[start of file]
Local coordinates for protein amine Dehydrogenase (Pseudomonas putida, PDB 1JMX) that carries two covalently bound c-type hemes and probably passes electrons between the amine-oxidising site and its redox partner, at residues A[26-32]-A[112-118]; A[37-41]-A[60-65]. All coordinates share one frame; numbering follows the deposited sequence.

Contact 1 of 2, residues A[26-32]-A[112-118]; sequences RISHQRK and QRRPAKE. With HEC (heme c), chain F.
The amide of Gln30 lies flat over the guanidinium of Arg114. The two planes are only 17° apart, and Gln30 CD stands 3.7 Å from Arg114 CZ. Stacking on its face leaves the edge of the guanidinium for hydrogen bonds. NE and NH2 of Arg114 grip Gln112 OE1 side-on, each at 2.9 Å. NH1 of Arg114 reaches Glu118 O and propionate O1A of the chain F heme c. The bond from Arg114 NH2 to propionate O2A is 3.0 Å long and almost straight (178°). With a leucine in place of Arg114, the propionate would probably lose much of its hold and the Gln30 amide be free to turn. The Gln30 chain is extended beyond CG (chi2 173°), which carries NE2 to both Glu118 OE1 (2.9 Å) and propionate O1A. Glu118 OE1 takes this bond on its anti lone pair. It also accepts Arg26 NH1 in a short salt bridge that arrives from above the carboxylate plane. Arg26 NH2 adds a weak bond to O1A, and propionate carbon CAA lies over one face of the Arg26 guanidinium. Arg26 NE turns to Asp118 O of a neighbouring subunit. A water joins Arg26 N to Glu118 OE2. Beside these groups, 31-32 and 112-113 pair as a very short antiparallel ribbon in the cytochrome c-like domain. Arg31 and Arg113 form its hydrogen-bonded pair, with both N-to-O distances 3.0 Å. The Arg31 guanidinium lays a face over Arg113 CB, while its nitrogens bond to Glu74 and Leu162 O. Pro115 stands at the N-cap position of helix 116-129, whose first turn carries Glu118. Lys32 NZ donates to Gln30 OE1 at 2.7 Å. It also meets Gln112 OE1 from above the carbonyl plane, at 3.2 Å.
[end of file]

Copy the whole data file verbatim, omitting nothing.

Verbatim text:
Local coordinates for protein amine Dehydrogenase (Pseudomonas putida, PDB 1JMX) that carries two covalently bound c-type hemes and probably passes electrons between the amine-oxidising site and its redox partner, at residues A[26-32]-A[112-118]; A[37-41]-A[60-65]. All coordinates share one frame; numbering follows the deposited sequence.

Contact 1 of 2, residues A[26-32]-A[112-118]; sequences RISHQRK and QRRPAKE. With HEC (heme c), chain F.
The amide of Gln30 lies flat over the guanidinium of Arg114. The two planes are only 17° apart, and Gln30 CD stands 3.7 Å from Arg114 CZ. Stacking on its face leaves the edge of the guanidinium for hydrogen bonds. NE and NH2 of Arg114 grip Gln112 OE1 side-on, each at 2.9 Å. NH1 of Arg114 reaches Glu118 O and propionate O1A of the chain F heme c. The bond from Arg114 NH2 to propionate O2A is 3.0 Å long and almost straight (178°). With a leucine in place of Arg114, the propionate would probably lose much of its hold and the Gln30 amide be free to turn. The Gln30 chain is extended beyond CG (chi2 173°), which carries NE2 to both Glu118 OE1 (2.9 Å) and propionate O1A. Glu118 OE1 takes this bond on its anti lone pair. It also accepts Arg26 NH1 in a short salt bridge that arrives from above the carboxylate plane. Arg26 NH2 adds a weak bond to O1A, and propionate carbon CAA lies over one face of the Arg26 guanidinium. Arg26 NE turns to Asp118 O of a neighbouring subunit. A water joins Arg26 N to Glu118 OE2. Beside these groups, 31-32 and 112-113 pair as a very short antiparallel ribbon in the cytochrome c-like domain. Arg31 and Arg113 form its hydrogen-bonded pair, with both N-to-O distances 3.0 Å. The Arg31 guanidinium lays a face over Arg113 CB, while its nitrogens bond to Glu74 and Leu162 O. Pro115 stands at the N-cap position of helix 116-129, whose first turn carries Glu118. Lys32 NZ donates to Gln30 OE1 at 2.7 Å. It also meets Gln112 OE1 from above the carbonyl plane, at 3.2 Å.